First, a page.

Parents should be fully involved in a child’s education. Yet rather than sit parents and teachers together to solve common problems, reformers have set parents against teachers like rabid dogs in a fighting pit. Thanks to half-truths and hypercharged rhetoric, parents see the teacher as the enemy, with no room for compromise.
If a parent thinks they can teach their kid better than a teacher, by all means, go ahead.
If a parent thinks a charter school or a private school can educate better than a regular public school, best of luck to you.
But be warned: parents, if you choose to send your child into a school, any school, be prepared to surrender some of your power and discretion for the best interests of a child’s education.
In all schools—public, private or charter—parents need to trust that teachers are doing the right thing. All the teacher programs in the world, TFA, Teaching Fellows and the rest, are efforts in futility unless teachers are again regarded as “experts” who demand respect and discretion (to an extent, of course). Second-guessing teachers rarely helps a child, but rather gives more anxiety to an already tense situation.
Maybe education in this country never fully resembled the Paris model to which the lads of Harvard and Yale aspired. Yet it was a model that set the standard for Europe and America for almost a millennium.
Who are we to doubt its effectiveness now…
…unless, of course, you’re one of the inmates running the asylum. (Mayor Bloomberg, I’m looking in your direction.)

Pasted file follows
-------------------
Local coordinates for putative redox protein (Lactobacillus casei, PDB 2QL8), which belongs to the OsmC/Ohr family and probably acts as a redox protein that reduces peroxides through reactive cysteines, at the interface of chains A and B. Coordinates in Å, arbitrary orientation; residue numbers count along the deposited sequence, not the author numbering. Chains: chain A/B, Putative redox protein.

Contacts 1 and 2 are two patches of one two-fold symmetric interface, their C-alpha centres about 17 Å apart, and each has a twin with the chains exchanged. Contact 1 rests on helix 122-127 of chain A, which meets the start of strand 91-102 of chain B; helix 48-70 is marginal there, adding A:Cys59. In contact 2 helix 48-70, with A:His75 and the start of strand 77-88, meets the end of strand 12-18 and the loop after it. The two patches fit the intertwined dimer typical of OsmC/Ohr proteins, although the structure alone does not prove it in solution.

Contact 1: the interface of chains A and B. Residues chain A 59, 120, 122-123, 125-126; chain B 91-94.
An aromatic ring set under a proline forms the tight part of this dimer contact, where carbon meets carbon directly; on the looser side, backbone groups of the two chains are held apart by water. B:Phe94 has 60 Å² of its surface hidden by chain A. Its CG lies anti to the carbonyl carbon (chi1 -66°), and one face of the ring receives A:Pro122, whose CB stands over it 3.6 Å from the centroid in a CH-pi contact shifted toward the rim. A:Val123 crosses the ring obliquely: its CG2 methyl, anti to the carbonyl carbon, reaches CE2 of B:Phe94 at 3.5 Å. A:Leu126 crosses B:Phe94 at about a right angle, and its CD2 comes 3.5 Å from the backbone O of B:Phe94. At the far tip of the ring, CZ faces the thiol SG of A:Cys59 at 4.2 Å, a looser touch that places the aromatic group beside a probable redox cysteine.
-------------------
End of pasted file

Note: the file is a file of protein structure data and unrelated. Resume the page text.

One response to “When Lunatics Control the Asylum: The Battle for Control of the Classroom”
Mr. D, per the parishioners analogy, your straw man may seem far-fetched in Catholicism (where the priest … and “Central Management” … dictate the homily / readings / liturgy), but is not that uncommon in Protestant faiths, where congregations can (and do) remove ministers that are out of line with that congregations’ beliefs and expectations (i.e., accountability).
I’ll leave unstated which of those two models has seen the greatest growth recently. While I would not want to see the fans at NewShea attempt to call each and every play, the fans are well within their right to demand accountability from management. Particularly if the team is on a 25-year streak of ineffectiveness (Mets) or a 40-year one (US Public Schools).